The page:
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DNA Repair (Amst). 2004 Oct 5;3(10):1323-34.

Attempted base excision repair of ionizing radiation damage in human lymphoblastoid cells produces lethal and mutagenic double strand breaks.

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Department of Microbiology and Molecular Genetics, The Markey Center for Molecular Genetics, The University of Vermont, 95 Carrigan Drive, Stafford Hall, Burlington, VT 05405-0068, USA.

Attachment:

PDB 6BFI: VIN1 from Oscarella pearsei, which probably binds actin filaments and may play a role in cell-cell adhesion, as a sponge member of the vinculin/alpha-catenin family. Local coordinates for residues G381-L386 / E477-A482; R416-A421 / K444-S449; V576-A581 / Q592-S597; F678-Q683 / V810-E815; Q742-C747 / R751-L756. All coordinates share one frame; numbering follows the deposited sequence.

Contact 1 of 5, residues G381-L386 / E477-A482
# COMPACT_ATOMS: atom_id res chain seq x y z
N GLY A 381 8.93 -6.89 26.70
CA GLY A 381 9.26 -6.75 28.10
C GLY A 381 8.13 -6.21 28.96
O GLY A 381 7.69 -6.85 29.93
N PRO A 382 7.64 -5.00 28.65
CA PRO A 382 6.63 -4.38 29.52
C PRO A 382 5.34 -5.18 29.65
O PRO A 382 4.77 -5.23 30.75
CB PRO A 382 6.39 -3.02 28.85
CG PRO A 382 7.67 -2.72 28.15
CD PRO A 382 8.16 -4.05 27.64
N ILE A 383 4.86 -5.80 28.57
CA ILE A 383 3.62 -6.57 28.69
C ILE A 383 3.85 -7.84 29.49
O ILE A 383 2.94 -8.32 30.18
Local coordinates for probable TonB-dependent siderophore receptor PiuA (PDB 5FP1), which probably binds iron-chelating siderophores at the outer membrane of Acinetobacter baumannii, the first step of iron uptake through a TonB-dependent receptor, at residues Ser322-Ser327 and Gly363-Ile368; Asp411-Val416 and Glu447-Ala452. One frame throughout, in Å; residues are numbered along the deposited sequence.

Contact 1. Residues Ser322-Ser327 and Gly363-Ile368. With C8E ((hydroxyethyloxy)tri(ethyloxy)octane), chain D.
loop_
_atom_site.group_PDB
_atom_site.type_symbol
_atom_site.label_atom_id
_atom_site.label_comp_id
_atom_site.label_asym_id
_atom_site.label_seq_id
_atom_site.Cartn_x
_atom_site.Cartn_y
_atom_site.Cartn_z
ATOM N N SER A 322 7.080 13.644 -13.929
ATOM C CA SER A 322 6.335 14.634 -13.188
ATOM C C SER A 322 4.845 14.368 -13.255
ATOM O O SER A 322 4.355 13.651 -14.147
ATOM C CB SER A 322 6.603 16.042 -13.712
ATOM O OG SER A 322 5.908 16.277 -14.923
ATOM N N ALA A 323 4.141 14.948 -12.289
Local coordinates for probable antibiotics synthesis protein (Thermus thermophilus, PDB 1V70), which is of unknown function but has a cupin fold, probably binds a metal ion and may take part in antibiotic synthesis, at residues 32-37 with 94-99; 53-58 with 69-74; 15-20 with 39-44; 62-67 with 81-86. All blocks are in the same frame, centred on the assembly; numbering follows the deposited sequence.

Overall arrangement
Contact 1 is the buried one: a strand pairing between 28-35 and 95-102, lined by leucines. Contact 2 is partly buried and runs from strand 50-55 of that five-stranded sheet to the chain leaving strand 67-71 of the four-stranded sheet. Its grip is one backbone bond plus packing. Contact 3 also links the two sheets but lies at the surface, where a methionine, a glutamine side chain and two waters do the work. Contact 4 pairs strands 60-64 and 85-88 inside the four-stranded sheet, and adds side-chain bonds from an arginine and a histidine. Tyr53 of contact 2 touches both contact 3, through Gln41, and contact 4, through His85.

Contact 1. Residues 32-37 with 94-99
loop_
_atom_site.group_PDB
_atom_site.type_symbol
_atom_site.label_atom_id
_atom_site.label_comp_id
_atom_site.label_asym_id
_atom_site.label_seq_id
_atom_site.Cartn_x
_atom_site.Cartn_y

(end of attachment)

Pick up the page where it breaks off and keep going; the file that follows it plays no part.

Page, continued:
A significant proportion of cellular DNA damages induced by ionizing radiation are produced in clusters, also called multiply damaged sites. It has been demonstrated by in vitro studies and in bacteria that clustered damage sites can be converted to lethal double strand breaks by oxidative DNA glycosylases during attempted base excision repair. To determine whether DNA glycosylases could produce double strand breaks at radiation-induced clustered damages in human cells, stably transformed human lymphoblastoid TK6 cells that inducibly overexpress the oxidative DNA glycosylases/AP lyases, hNTH1 and hOGG1, were assessed for their radiation responses, including survival, mutation induction and the enzymatic production of double strand breaks post-irradiation. We found that additional double strand breaks were generated during post-irradiation incubation in uninduced TK6 control cells. Moreover, overproduction of either DNA glycosylase resulted in significantly increased double strand break formation, which correlated with an elevated sensitivity to the cytotoxic and mutagenic effects of ionizing radiation. These data show that attempted repair of radiation damage, presumably at clustered damage sites, by the oxidative DNA glycosylases can lead to the formation of potentially lethal and mutagenic double strand breaks in human cells.

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